Gasification as a waste conversion technology is riddled with challenges. Glitches have made scaling up the technology difficult. Funding is hard to come as the few projects that have gone commercial have taken years to open and often run over budget. Regulatory environments and tough market conditions present additional roadblocks to its adoption.
In the municipal solid waste (MSW) arena, gasification projects are especially tough deals, as managing this heterogenous stream is complex. But gasification has unrealized promise for the space, proponents argue. The process, leveraging low oxygen and low heat rather than combustion, produces fewer emissions than incineration. And it can be done on a smaller scale, offering options for less-dense regions to turn their trash to electricity or fuel.
A handful of municipal governments and waste authorities are looking into launching plants or have begun the process, for example, in the Florida Keys. There are a few commercial operations in Canada. And Covanta has made gasification work, tweaking its existing technology to design a unique two-step process.
One of the most critical challenges is pace and size of scale up, says Bruce Clark, project director at SCS Engineers in Sacramento, Calif.
“There have been structural issues, thermal issues like vessels cracking probably due to expansion, among others” Clark says. “But smaller modules that can be built quickly and delivered somewhat reassembled are making a difference in getting these plants up to speed.”
Small modules can be linked and the system can be scaled up later. This allow waste companies and municipalities to try the technology without devoting their whole stream to a potentially risky venture.
There is one particular sweet spot in the MSW niche that gasification could potentially address—one that incineration can’t. Because it can handle smaller trash volumes, it could offer waste-to-energy (WTE) options to municipalities without critical mass.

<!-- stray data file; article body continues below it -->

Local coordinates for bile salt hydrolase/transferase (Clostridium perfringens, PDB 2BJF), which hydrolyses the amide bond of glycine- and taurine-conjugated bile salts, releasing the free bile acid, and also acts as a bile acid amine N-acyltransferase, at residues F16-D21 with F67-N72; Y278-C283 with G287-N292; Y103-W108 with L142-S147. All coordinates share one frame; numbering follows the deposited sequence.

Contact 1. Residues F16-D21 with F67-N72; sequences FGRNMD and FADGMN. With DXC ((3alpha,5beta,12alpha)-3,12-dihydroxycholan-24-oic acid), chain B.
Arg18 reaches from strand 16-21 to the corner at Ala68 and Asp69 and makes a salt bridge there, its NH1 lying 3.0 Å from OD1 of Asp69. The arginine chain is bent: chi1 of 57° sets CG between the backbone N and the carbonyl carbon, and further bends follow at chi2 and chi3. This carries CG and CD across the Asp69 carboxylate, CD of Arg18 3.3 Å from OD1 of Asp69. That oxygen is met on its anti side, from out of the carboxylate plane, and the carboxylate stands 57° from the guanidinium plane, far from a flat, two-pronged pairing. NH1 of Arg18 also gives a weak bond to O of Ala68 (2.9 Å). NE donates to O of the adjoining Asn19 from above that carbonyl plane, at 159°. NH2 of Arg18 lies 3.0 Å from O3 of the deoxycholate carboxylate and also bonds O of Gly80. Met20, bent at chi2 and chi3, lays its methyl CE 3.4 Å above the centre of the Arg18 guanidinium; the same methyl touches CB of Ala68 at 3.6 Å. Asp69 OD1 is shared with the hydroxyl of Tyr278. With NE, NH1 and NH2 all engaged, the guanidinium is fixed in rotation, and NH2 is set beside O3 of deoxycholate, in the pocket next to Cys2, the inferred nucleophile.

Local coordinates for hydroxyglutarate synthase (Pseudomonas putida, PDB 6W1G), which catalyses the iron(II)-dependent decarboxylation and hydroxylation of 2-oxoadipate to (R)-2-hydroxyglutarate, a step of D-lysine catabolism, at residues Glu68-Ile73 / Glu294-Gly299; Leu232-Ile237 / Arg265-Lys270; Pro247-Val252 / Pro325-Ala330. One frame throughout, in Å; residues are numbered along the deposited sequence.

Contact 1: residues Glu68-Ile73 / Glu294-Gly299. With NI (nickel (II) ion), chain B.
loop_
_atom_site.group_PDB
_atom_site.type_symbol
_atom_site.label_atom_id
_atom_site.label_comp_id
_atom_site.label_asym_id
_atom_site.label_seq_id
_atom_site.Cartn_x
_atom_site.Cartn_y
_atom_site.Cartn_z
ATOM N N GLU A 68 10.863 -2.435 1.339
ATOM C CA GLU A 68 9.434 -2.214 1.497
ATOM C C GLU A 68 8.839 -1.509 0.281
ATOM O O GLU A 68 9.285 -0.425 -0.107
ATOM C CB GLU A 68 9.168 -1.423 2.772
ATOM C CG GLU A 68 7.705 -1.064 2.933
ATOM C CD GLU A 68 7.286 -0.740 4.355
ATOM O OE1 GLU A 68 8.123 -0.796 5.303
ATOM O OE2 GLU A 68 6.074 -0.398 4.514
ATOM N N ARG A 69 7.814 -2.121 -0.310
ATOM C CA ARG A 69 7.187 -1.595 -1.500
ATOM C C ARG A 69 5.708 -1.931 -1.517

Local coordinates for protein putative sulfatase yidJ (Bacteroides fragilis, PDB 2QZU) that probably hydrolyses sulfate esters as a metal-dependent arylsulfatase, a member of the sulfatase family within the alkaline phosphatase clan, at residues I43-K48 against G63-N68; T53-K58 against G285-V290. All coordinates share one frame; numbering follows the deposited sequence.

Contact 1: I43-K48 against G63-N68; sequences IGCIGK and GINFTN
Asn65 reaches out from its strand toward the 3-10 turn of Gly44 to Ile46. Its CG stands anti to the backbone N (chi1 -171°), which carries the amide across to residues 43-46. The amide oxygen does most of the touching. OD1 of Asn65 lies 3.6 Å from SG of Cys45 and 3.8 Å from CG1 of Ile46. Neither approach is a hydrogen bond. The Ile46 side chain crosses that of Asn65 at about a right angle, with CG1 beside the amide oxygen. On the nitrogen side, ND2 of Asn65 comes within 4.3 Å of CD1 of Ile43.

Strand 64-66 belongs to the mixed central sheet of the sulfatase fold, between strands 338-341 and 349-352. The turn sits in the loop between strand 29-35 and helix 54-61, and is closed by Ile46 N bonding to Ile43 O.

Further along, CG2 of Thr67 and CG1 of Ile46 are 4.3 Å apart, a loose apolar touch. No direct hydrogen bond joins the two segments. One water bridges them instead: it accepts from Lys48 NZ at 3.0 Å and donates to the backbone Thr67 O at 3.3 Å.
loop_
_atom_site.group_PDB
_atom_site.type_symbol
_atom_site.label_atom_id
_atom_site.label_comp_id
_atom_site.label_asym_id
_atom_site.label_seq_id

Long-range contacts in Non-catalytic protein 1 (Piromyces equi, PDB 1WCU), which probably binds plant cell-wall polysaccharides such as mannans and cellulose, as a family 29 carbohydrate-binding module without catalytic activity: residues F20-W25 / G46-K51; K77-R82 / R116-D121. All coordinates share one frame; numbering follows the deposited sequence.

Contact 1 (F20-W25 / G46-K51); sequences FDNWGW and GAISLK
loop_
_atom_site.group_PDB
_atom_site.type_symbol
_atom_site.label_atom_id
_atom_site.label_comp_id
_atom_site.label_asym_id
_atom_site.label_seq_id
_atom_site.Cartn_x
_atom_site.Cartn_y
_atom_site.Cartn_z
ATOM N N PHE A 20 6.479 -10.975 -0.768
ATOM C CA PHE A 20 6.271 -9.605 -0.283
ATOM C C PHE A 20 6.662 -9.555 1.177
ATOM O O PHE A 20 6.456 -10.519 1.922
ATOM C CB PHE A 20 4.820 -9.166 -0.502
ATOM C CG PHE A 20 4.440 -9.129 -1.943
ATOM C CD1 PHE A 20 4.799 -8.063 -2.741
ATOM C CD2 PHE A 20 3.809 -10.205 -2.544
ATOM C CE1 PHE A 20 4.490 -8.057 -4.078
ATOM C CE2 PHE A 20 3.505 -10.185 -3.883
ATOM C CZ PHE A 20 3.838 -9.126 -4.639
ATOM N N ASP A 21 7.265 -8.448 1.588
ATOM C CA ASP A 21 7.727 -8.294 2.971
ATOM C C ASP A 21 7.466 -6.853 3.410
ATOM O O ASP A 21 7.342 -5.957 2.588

“A lot of underserved, small cities are left with landfilling. I believe it’s possible to serve that niche through gasification,” says Michael Fatigati, president of Vantaggio Renewable Energy based in San Juan Capistrano, Calif. “You could produce a high-value product from MSW … to make liquid fuels while minimizing landfill space needed.”
His company is currently involved in a demonstration project at the University of California, Riverside providing guidance to the developer, Taylor Energy of El Dorado Hills, Calif.
After almost two years of design and construction, the unit, rated at eight tons per day, is undergoing trials to provide data for scale-up.
Low-energy production presents a challenge.
Partial oxidation yields less energy than full combustion. Plus, MSW has a lot of byproducts requiring substantial gas clean up. Balancing the cost of using this feedstock with revenue from the resulting relatively minimal energy is hard.
Covanta is attempting to strike that balance. It has a two-stage process: stage one is partial oxidation of its waste to make syngas; stage two is full combustion.
The corporation calls their process evolutionary rather than revolutionary as it offers incremental benefits over conventional combustion, mainly less emissions. And by combining the two processes it becomes slightly more energy and cost efficient.
“Using alternative technologies such as pyrolysis to make a high-value end product is a complex and expensive process,” says Steve Weber, Covanta’s vice president of business development. “People are working to make it commercially viable, and we hope they are successful. But we’ve done pilots and do not presently see the economics to make it worth the investment.”
Enerkem has had staying power in Canada, but even this world leader in conversion technologies recently hit a legal brick wall over an ethanol project, slated to launch by 2012, that’s still having trouble.
Though Enerkem told Waste360 a new unit converting methanol into ethanol is being added. The plan is to sell ethanol produced at the plant in 2017.
Where landfill space is tight, tip fees and energy are expensive, and disposal is far from where waste is generated, some entities are trying to do these projects.
To make it work, they need technology, land, a permit, a waste contract for the project’s duration, an offtake agreement for all products to be produced for 20 years, and financing. If any one of these is missing, the house of cards falls, says Steven Viny, CEO of Envision Holdings in Cleveland, Ohio.
His advice for anyone motivated to try and make a go of it? “I would say, bring fully demonstrated technology and supporting test data,” Viny says. “Bring a realistic proforma that makes good business sense, lots of money, time, and patience. That said, there are a few examples of successful projects or at least projects that are built and in some stage of operation.”